Now, researchers are closing in on new EDM results. The ACME physicists have increased the number of molecules they can send into their experimental apparatus by a factor of 400. They expect this and other improvements to sharpen the experiment’s precision by a factor of ten — allowing them to hunt for effects beyond the energy range of the LHC. The JILA team is also gearing up for experiments set to push beyond the LHC’s reach. And researchers at Imperial College London who held a former electron-EDM measurement record6 have plans for experiments with laser-cooled ytterbium monofluoride molecules; they hope their test will be 1,000 times more precise than ACME’s first run.
The electron isn’t the only low-energy peephole into the world beyond the standard model. Some physicists are searching for EDMs in neutrons or atoms, which, like the electron, could reveal a violation of one of nature’s symmetries. Others are adapting an entirely different technology in service of fundamental physics: atomic clocks. The frequencies of radiation absorbed and emitted by the atoms that make up these clocks depend only on certain fundamental constants of nature. A slight deviation in those frequencies could lend support to theories that attempt to explain why gravity is so much weaker than the Universe’s other forces.
The ability to test this idea was out of reach until the early 2000s, when researchers developed atomic clocks that operate in the optical range of the electromagnetic spectrum instead of in the microwave. Their higher frequencies meant that time could be sampled at a much higher rate, enabling the creation of clocks so precise that they would lose or gain less than one second over the age of the Universe. Researchers have since used data from such clocks to search for changes in the ratio between the electron’s and proton’s masses and in the fine-structure constant — a fundamental parameter that governs the strength of the electromagnetic force. Others, following a proposal7 by Asimina Arvanitaki, a theorist at the Perimeter Institute for Theoretical Physics in Waterloo, Canada, are using clocks to look for subtle oscillations that might be created by a hypothesized dark-matter candidate called the axion, or a related particle.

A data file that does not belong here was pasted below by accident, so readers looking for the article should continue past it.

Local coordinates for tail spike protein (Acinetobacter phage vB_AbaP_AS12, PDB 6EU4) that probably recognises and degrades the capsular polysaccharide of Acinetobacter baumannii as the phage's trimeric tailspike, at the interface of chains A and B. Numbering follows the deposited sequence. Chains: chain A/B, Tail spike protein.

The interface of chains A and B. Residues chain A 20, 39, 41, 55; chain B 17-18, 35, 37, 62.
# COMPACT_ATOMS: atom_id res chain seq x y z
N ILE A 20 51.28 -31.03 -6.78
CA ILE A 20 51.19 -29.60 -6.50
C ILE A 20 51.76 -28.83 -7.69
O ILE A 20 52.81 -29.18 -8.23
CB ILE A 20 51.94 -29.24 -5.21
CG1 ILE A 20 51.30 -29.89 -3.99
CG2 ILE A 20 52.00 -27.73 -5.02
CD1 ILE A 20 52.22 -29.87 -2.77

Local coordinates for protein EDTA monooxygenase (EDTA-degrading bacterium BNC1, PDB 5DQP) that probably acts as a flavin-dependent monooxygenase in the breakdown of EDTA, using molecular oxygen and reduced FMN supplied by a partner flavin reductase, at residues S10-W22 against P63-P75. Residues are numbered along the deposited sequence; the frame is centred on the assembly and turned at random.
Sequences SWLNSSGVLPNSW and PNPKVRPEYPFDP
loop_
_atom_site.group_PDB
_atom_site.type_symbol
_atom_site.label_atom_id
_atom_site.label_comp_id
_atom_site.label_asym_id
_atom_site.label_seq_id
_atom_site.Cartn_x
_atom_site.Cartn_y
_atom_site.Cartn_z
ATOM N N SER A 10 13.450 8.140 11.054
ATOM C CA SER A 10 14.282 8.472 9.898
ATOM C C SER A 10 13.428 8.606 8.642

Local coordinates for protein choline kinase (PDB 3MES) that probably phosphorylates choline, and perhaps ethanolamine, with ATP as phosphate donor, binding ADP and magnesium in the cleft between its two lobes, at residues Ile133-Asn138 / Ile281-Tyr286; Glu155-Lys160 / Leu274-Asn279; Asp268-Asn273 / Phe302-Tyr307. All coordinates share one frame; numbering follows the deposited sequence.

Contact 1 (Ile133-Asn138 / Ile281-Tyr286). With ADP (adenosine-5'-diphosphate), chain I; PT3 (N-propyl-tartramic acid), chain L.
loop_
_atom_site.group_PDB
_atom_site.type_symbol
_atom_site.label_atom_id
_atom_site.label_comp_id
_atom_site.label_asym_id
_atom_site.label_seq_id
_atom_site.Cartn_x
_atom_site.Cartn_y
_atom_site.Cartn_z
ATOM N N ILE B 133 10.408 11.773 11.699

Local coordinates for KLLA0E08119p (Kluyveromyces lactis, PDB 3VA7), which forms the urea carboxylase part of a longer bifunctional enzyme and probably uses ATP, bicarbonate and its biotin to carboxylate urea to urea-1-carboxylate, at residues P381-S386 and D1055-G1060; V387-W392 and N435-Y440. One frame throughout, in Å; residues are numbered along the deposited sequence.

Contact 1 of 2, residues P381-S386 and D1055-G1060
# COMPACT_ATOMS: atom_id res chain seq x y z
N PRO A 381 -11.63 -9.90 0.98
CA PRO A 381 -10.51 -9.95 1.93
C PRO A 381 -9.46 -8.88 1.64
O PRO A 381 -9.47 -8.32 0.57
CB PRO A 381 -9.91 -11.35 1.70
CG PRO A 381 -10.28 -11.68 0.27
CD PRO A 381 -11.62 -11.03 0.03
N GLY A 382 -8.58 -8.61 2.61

So far, these investigations have yielded no new physics. But they show how a younger generation of physicists is infusing the field with new ideas, says Dimopoulos, who was Arvanitaki’s PhD adviser. “There’s a lot of theoretical ideas that have been, in a sense, overlooked because everybody was focusing on the LHC and the previous colliders,” he says.
No one expects such tabletop experiments to replace particle colliders. Rather, they could guide physicists to the right energy range for more detailed study. Right now, the collider community suspects that it needs more energy than the LHC is designed to reach, but it’s unclear how much will be sufficient. Findings from low-energy experiments might influence a multibillion-dollar decision about the next big collider, and that has put added pressure on researchers working in this tabletop realm. “We have to do almost everything with more care than is typical in the standard atomic-physics experiment,” says DeMille.
Gabrielse has high hopes for the team’s next experiment — and for the work at his centre at Northwestern, which is set to open this year. But he can make no promises. “We’re fishing for a fish whose shape and colour and speed and equipment for biting are completely unknown.”